Cross-country ski and stay at Spooner Lake
Looking to spend a night in a charming log cabin that feels like it is in the middle of nowhere but is actually only a mile from the trailhead? Even better, what if your cabin is right smack in the middle of an awesome cross-country ski area and the only way to get there is to ski or snowshoe? If this sounds up your alley, you might try the Wild Cat or Spooner Log Cabins at Spooner Lake Cross-Country Ski Area in Lake Tahoe Nevada State Park. During the summer and fall, Spooner Lake provides access to the Flume Trail and the Tahoe Rim Trail, but during the winter, Spooner Lake is a thriving cross-country ski area—the only groomed cross-country ski resort in Nevada—with 80 kilometers of trails. Spooner’s trails provide access to frozen-over Marlette Lake and Saint’s Rest, which affords Lake Tahoe views that rival the Flume Trail.
Spooner’s hand-hewn log cabins were built from downed trees dragged to the building site. The cabins are rustic but very charming. There are no showers—several gallons of drinking and cooking water per day are carried in—but the cabins do have an odor-free compost toilet, gas stove, beds, coffee and cocoa. You bring in all your food and everything else you need (and can carry on your back) because once you get there, the only reason you will want to leave is to ski.
My favorite cabin is the smaller of the two, Wild Cat, which is situated in an opening on a little knoll among the pines. It’s about two miles and several hundred feet in elevation from the trailhead at Spooner Lake. I spent a wonderful summer night here several years ago on day six of a through-hike of the Tahoe Rim Trail, which is just a few miles away. Set away from the North Canyon trail, which heads up to Marlette Lake, Wild Cat is very private with a view of Emerald Bay over granite boulders.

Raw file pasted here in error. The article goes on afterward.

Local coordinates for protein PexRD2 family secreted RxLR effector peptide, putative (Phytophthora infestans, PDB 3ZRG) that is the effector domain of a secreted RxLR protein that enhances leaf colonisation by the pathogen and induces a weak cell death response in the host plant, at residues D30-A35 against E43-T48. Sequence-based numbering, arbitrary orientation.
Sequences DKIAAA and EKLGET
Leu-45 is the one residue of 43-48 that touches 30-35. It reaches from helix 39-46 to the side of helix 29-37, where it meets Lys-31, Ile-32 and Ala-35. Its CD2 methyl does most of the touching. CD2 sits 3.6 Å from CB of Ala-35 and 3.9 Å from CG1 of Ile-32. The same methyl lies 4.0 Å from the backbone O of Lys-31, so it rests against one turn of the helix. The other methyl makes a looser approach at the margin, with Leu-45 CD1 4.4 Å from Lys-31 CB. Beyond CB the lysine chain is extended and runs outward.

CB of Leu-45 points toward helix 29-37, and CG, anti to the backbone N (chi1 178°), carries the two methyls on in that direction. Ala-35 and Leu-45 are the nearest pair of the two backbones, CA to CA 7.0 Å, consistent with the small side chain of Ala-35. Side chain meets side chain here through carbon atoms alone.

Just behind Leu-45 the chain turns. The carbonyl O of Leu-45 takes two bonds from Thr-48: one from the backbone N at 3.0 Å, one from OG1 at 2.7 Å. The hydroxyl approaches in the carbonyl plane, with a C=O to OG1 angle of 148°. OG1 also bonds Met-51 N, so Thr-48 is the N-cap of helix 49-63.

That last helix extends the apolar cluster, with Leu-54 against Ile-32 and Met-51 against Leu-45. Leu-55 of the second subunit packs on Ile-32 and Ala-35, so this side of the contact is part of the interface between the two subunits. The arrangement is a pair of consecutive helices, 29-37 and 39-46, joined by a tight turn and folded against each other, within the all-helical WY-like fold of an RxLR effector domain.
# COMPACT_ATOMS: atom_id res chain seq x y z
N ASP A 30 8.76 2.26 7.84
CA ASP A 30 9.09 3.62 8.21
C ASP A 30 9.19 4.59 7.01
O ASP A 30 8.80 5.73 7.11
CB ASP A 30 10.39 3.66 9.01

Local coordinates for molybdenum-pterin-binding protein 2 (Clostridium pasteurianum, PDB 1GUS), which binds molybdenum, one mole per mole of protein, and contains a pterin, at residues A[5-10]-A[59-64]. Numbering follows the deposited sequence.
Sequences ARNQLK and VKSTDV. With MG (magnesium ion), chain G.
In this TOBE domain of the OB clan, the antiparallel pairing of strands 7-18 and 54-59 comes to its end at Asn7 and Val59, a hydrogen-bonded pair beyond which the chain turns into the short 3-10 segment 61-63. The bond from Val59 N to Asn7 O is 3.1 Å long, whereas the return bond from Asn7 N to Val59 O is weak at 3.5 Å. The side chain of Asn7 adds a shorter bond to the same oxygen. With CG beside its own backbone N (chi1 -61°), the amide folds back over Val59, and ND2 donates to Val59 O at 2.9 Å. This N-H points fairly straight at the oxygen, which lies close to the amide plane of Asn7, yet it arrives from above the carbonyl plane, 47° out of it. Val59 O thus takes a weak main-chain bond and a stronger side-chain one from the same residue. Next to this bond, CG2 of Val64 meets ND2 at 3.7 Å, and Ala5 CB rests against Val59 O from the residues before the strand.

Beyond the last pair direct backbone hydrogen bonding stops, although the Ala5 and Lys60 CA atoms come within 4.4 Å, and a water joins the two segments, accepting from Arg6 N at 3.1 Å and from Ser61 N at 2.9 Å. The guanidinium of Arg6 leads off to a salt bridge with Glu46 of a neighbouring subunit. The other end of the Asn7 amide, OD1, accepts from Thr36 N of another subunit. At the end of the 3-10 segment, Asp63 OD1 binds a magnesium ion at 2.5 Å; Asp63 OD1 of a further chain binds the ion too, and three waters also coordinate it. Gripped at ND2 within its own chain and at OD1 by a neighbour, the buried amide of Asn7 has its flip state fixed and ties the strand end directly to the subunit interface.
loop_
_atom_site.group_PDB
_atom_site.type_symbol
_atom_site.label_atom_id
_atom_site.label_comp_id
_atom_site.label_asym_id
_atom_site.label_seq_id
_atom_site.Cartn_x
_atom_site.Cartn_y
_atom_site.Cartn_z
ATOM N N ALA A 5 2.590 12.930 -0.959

While enjoying your escape, be sure to peruse the several years worth of guest books detailing the romantic adventures of past visitors. Apparently, people can’t seem to resist proposing marriage when they get here. The cabin is a perfect size for a couple, but two adults and two children could fit snugly.
The Spooner Lake Cabin is situated above Spooner Lake, just three-quarters of a mile over level terrain from the trailhead. The cabin is similar to Wild Cat but larger, providing sleeping for up to four adults and two children. While the cabin is close to the trail network and is quite accessible, it is not clearly visible. If the two-mile ski or snowshoe with lots of food and gear up to Wild Cat seems a bit daunting, the shorter and easier jaunt to the Spooner Cabin may be more your style.